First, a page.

Carex stricta

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Carex stricta
Carex stricta.jpg

Secure (NatureServe)
Scientific classification edit
Kingdom: Plantae
Clade: Tracheophytes
Clade: Angiosperms
Clade: Monocots
Clade: Commelinids
Order: Poales
Family: Cyperaceae
Genus: Carex
Subgenus: Carex subg. Carex
Section: Carex sect. Phacocystis
Species:
C. stricta
Binomial name
Carex stricta
Synonyms
  • Carex elata Gooden.
  • Carex strictior Dewey

Carex stricta is a species of sedge known by the common names upright sedge[1] and tussock sedge.[2] It is grass-like and can be difficult to distinguish from other plants, because of its long, triangular, green stems. The plant grows in moist marshes, forests and alongside bodies of water.[3] It grows up to 2 feet (0.61 m) tall and 2 feet (0.61 m) wide. When the leaves die, they build on top of or around the living plant, making a "tussock".[3] Widely distributed in and east of the Great Plains[4], it is one of the most common wetland sedges in eastern North America.[5]

Their seeds are carried by the wind.[citation needed] When seeds land, they are eaten by birds such as dark-eyed junco, northern cardinal, wild turkey, and ducks such as mallard and wood duck. The seeds are also eaten by squirrels and other mammals.[3] The plant can also reproduce vegetatively via rhizomes, and often form colonies.[3]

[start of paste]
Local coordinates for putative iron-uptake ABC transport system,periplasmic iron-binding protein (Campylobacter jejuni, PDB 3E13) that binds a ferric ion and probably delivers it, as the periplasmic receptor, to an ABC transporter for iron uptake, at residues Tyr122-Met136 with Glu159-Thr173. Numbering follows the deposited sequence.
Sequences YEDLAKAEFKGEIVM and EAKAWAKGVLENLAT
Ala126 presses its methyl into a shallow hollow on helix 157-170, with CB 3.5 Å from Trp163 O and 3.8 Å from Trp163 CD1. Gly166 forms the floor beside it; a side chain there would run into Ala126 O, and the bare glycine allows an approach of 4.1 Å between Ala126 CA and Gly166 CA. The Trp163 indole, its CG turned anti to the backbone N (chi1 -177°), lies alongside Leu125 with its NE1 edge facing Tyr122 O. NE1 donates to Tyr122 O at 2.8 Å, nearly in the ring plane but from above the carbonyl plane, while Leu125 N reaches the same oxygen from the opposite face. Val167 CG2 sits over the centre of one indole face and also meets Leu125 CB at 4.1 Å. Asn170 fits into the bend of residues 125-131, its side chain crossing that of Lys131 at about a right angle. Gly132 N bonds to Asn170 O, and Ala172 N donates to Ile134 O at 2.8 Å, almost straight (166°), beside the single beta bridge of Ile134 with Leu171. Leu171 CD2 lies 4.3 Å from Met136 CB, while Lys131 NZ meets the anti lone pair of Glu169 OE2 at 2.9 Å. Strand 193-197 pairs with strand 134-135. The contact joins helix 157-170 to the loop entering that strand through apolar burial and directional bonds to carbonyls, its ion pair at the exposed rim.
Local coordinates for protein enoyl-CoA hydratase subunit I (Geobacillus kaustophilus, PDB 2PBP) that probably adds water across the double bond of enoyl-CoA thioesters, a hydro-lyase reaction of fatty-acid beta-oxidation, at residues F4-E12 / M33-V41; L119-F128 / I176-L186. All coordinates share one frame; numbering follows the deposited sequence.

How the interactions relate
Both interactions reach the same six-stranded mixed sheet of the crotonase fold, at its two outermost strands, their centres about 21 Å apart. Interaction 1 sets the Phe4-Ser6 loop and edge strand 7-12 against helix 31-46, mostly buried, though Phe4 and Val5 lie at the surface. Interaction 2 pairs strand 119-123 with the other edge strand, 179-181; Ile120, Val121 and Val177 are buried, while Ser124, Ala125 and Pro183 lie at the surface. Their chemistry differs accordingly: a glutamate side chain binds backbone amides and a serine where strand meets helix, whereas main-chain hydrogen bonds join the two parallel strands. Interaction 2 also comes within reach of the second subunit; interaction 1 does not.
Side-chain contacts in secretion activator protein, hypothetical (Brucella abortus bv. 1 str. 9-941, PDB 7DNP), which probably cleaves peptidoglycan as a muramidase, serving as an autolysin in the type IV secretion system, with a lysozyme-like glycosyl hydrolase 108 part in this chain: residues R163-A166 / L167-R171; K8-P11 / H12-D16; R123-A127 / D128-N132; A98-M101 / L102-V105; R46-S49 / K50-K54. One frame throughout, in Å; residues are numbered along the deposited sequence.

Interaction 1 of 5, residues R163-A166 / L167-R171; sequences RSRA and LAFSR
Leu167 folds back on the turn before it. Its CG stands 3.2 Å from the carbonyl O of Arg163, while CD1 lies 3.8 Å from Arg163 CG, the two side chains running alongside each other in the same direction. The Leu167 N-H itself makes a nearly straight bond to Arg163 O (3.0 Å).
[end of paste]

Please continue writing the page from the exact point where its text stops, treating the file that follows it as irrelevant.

It is a larval host to the black dash, the dun skipper, and the eyed brown.[6]

References[edit]

  1. ^ "Carex stricta Lam., upright sedge". PLANTS Profile. United States Department of Agriculture. Retrieved May 22, 2013.
  2. ^ Coladonato, M. 1994. Carex stricta. In: Fire Effects Information System, USDA Forest Service Rocky Mountain Research Station, Fire Sciences Laboratory.
  3. ^ a b c d Carex stricta. Archived 2012-10-01 at the Wayback Machine Study of Northern Virginia Ecology. Fairfax County Public Schools.
  4. ^ "Carex stricta". County-level distribution map from the North American Plant Atlas (NAPA). Biota of North America Program (BONAP). 2014. Retrieved 15 April 2019.
  5. ^ Carex stricta. Flora of North America.
  6. ^ The Xerces Society (2016), Gardening for Butterflies: How You Can Attract and Protect Beautiful, Beneficial Insects, Timber Press.